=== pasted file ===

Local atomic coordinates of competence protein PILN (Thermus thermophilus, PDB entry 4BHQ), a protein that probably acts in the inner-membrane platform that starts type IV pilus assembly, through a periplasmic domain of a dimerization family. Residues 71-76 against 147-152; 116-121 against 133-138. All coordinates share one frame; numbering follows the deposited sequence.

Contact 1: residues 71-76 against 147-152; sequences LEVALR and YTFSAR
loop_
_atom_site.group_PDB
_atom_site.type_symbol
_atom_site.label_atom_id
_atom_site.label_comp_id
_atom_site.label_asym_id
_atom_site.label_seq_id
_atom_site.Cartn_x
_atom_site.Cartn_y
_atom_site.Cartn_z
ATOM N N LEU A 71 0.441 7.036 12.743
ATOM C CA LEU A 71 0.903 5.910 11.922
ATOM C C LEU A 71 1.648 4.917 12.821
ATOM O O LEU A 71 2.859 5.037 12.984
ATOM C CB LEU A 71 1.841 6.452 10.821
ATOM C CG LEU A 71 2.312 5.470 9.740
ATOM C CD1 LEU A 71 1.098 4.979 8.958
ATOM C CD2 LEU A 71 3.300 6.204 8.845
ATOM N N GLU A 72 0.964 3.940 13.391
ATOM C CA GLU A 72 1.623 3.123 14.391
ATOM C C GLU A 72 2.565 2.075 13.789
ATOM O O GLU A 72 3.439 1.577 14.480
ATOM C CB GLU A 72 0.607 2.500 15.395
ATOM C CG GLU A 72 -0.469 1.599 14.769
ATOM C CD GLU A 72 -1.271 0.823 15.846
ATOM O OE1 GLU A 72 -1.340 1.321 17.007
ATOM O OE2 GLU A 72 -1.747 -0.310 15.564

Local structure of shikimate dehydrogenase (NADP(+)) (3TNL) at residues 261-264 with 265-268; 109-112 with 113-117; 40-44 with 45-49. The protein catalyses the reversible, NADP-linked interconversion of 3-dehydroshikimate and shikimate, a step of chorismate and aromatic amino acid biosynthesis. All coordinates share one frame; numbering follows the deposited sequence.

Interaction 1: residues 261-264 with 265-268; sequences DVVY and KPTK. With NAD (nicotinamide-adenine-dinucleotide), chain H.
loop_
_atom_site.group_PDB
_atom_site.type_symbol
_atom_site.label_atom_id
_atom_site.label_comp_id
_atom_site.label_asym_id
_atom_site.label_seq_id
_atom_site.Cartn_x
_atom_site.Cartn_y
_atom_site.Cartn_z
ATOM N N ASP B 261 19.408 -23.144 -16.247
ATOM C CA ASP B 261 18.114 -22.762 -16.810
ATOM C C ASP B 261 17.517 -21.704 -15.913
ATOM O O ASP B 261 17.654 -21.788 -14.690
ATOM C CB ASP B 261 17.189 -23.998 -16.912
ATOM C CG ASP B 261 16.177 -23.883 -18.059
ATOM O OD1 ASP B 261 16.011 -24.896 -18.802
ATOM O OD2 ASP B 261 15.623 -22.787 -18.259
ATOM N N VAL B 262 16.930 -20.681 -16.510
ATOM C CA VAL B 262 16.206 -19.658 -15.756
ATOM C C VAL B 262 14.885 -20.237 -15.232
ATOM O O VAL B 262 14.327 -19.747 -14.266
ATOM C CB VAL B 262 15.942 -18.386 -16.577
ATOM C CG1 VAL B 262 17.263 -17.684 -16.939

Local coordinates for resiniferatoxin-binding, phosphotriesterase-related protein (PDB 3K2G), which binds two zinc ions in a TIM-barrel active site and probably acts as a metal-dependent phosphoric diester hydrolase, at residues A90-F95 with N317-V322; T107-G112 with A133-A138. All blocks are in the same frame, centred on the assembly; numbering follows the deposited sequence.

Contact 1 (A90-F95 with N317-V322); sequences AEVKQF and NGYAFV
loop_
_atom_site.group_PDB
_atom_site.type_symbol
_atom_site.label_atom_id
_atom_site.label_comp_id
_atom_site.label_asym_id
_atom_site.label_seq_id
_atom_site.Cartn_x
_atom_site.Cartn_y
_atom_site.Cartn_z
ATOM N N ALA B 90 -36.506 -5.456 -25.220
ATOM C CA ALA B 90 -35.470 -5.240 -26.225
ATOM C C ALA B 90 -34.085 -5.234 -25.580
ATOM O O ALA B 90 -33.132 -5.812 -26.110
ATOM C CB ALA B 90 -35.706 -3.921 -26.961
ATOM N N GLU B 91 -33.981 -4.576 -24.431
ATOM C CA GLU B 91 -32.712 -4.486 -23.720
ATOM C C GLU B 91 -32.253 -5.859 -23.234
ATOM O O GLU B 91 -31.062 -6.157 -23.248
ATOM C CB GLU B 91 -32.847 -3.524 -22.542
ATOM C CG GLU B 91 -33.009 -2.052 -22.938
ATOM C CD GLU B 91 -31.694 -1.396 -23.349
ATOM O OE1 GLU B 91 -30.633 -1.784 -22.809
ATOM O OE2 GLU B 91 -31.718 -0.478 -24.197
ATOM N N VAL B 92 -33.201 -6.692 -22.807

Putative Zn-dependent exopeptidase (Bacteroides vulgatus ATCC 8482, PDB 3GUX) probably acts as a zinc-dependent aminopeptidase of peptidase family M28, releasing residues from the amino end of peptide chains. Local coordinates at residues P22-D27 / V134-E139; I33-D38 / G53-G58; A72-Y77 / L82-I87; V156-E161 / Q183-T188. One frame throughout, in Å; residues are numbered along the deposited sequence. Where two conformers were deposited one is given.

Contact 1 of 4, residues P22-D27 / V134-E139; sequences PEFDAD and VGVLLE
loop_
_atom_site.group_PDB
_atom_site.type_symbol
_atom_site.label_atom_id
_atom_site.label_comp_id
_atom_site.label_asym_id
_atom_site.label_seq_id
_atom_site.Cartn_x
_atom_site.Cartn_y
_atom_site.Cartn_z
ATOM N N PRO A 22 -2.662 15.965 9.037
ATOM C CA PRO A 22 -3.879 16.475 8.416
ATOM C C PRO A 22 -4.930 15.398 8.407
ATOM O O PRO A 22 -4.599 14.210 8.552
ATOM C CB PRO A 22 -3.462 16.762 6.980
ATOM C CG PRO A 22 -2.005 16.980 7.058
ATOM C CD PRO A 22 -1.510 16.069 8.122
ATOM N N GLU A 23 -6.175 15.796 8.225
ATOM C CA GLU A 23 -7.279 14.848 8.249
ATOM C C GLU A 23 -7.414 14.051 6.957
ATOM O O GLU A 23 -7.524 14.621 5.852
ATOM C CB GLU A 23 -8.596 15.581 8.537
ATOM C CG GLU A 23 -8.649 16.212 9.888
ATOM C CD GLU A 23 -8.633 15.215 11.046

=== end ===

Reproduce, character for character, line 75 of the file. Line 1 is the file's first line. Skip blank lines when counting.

ATOM C C GLU B 91 -32.253 -5.859 -23.234